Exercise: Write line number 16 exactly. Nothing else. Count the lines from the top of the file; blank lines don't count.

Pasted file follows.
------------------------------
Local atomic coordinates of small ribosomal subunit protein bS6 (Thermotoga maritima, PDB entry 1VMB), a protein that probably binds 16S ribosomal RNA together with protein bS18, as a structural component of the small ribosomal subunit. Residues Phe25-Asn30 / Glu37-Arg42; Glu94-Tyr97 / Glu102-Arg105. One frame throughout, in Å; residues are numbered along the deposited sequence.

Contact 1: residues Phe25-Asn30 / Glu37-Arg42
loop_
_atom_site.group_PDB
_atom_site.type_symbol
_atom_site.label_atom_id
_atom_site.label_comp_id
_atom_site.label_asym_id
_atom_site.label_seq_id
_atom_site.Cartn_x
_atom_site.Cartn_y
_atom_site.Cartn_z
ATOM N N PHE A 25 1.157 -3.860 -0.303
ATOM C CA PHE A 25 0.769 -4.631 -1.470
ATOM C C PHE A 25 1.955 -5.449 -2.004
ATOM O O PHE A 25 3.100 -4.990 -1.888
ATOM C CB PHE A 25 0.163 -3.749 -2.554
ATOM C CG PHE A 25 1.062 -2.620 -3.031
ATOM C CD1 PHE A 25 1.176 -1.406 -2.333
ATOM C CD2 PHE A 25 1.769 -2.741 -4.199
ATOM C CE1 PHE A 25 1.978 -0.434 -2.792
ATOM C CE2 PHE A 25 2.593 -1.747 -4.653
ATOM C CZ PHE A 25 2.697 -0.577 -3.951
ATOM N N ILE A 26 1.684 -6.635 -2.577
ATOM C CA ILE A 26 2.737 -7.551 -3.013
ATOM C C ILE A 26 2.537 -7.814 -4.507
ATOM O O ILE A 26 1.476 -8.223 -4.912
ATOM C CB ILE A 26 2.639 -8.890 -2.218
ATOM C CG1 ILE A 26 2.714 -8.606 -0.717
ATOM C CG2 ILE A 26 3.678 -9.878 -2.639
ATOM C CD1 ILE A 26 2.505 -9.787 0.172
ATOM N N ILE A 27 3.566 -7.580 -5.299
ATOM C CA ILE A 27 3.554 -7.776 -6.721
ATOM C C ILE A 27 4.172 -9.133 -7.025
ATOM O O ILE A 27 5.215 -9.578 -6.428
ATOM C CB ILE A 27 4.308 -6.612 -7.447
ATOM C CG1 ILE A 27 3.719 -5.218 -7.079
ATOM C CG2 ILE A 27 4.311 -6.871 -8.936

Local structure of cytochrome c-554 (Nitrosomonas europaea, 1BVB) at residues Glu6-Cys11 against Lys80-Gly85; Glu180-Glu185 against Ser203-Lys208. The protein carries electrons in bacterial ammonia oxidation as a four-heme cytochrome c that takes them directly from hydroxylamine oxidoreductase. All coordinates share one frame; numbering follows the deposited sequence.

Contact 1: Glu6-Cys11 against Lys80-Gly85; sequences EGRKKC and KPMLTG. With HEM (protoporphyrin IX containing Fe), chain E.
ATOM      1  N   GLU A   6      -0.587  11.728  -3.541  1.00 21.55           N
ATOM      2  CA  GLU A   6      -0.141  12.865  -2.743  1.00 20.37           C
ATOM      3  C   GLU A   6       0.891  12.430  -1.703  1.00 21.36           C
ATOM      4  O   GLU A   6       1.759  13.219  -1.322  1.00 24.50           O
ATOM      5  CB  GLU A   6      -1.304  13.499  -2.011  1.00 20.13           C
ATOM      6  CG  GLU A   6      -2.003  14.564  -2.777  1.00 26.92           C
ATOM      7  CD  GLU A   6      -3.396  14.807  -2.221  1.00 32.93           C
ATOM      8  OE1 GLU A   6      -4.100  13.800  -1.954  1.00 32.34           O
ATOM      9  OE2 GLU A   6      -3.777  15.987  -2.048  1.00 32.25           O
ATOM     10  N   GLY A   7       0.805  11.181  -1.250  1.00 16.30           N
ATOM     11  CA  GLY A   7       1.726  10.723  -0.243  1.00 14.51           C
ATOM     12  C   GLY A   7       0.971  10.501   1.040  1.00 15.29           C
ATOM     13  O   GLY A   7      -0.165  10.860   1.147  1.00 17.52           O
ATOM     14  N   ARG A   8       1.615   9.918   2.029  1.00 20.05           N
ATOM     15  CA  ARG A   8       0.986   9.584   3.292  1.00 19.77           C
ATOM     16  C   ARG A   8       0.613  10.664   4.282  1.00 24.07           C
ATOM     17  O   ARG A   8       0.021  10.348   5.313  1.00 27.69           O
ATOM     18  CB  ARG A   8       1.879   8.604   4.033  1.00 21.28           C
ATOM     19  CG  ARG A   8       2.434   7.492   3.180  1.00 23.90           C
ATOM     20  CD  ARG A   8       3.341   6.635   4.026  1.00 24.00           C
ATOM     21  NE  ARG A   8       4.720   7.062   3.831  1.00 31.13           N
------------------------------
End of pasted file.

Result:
ATOM O O PHE A 25 3.100 -4.990 -1.888